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Surgeon shows how magnetic surgery reduces number of incisions and resultant scars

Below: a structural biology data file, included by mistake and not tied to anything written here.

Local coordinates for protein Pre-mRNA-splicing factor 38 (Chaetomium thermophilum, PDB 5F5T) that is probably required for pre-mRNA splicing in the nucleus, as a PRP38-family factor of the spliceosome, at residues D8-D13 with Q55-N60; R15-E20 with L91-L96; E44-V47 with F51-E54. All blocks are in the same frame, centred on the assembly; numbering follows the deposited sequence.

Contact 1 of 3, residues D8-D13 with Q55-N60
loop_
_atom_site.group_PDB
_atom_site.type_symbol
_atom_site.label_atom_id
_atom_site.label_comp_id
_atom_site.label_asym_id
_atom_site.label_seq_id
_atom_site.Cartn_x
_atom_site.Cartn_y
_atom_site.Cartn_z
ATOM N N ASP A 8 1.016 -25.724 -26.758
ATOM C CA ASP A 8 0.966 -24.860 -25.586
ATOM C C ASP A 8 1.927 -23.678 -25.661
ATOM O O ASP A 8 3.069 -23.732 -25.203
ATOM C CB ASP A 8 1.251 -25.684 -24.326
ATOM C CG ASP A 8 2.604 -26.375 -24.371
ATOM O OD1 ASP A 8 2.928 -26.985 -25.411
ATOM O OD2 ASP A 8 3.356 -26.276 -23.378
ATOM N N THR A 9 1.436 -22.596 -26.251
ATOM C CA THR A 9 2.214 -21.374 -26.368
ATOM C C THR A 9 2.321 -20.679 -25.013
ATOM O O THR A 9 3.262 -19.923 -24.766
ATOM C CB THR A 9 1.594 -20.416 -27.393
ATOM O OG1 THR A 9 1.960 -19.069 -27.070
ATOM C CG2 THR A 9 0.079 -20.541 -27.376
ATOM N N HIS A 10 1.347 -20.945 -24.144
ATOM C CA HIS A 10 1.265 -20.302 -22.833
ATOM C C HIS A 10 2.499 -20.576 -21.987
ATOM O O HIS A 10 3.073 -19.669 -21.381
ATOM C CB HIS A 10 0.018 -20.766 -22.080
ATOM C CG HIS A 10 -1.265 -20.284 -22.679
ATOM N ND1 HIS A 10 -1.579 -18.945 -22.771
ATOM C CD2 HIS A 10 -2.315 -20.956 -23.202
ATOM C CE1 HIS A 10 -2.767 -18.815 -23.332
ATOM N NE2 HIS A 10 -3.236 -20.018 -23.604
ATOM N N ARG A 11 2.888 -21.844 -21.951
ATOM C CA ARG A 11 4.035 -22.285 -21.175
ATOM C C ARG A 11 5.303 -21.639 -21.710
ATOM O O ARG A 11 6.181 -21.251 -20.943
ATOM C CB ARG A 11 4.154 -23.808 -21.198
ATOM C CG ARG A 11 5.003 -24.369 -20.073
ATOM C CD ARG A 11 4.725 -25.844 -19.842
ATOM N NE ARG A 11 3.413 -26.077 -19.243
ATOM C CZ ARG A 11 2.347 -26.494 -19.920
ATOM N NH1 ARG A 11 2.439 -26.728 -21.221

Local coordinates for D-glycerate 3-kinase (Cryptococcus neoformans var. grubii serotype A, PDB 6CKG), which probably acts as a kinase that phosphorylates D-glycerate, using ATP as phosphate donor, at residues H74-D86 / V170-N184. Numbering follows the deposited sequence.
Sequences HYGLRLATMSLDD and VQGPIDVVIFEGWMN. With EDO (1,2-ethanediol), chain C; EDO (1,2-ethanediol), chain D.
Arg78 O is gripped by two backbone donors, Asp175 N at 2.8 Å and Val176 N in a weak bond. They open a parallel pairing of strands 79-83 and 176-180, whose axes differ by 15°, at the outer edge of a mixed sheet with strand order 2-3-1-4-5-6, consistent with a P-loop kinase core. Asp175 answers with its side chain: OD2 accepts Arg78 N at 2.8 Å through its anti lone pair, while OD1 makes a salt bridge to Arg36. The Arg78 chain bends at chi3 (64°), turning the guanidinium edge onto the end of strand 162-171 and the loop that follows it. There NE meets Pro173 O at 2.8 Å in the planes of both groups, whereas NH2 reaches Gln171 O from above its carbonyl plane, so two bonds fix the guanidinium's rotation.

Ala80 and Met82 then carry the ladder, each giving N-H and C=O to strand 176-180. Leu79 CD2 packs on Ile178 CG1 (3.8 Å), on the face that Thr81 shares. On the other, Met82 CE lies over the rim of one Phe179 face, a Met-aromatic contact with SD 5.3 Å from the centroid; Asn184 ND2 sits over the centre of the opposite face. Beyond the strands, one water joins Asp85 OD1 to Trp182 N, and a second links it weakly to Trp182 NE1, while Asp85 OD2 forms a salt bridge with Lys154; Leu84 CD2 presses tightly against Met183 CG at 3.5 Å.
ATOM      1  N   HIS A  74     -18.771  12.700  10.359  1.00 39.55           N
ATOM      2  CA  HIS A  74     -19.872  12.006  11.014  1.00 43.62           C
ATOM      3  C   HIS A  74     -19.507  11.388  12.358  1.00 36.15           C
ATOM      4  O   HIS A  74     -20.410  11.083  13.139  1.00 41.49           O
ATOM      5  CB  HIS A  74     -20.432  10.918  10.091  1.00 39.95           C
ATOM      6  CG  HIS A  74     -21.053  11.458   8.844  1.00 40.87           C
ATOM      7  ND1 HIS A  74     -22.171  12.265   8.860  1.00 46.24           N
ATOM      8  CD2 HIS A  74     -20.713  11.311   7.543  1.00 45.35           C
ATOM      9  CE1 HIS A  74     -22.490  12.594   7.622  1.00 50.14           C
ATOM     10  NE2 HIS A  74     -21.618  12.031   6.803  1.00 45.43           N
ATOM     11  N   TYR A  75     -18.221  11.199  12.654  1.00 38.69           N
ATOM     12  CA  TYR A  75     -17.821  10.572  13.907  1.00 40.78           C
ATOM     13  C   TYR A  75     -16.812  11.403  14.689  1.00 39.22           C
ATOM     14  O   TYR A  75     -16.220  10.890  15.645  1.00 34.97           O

first_imgReviewed by James Ives, M.Psych. (Editor)Aug 30 2018Nearly two decades ago, Dr. Jeffrey Cadeddu was watching TV when a lightbulb went off. The program showed teens using magnetic studs to avoid piercings in their lips, and Dr. Cadeddu, a surgeon, realized the same principal could be applied to his work, reducing the number of incisions and resultant scars.This summer Dr. Cadeddu performed the first of several magnet-assisted prostate cancer surgeries he has now done.”Every hole you create in a patient has a risk associated with it. Every incision means increased pain, increased risk of hitting a blood vessel,” said Dr. Cadeddu, Professor of Urology and Surgery at UT Southwestern Medical Center and a member of the Harold C. Simmons Comprehensive Cancer Center.How magnetic surgery worksIn traditional laparoscopic surgery, tools are manipulated from inside slender tubes inserted through small incisions. In magnetic surgery, surgical tools are manipulated with a magnet on the skin, which eliminates the need for an incision and increases the field of motion.Related StoriesBacteria in the birth canal linked to lower risk of ovarian cancerAdding immunotherapy after initial treatment improves survival in metastatic NSCLC patientsSugary drinks linked to cancer finds studyDr. Cadeddu and his colleagues spent years developing the concept of magnetic-assisted surgery, reporting on their work in The Annals of Surgery. Though another company subsequently took up the mantel, when the FDA approved the first commercial magnetic-assisted laparoscopic surgery system, Dr. Cadeddu was delighted to make UT Southwestern one of the few medical centers in the country – and the first in Texas – to put the magnetic surgery device to use.In magnetic surgery, multiple operative devices are inserted through an access point and then the magnetic device is controlled by a magnet on the skin over the abdomen. By contrast, conventional laparoscopic or robotic surgery requires an incision for each tool.Prostate cancer surgery is typically performed with a robotic system that requires six incisions for the various surgical instruments and camera. “Going forward, five incisions or likely even less may become standard for this procedure,” Dr. Cadeddu said.Last week, Dr. Cadeddu demonstrated the magnetic-assisted surgery technique for attendees at the Asia Pacific Prostate Cancer Conference in Brisbane, Australia. “My dream of doing magnetic surgery dates back to when I was a young faculty member, and it has finally come true,” said Dr. Cadeddu, who holds the Ralph C. Smith, M.D. Distinguished Chair in Minimally Invasive Urologic Surgery.Source: https://www.utsouthwestern.edu/newsroom/articles/year-2018/magnetic-surgery.htmllast_img read more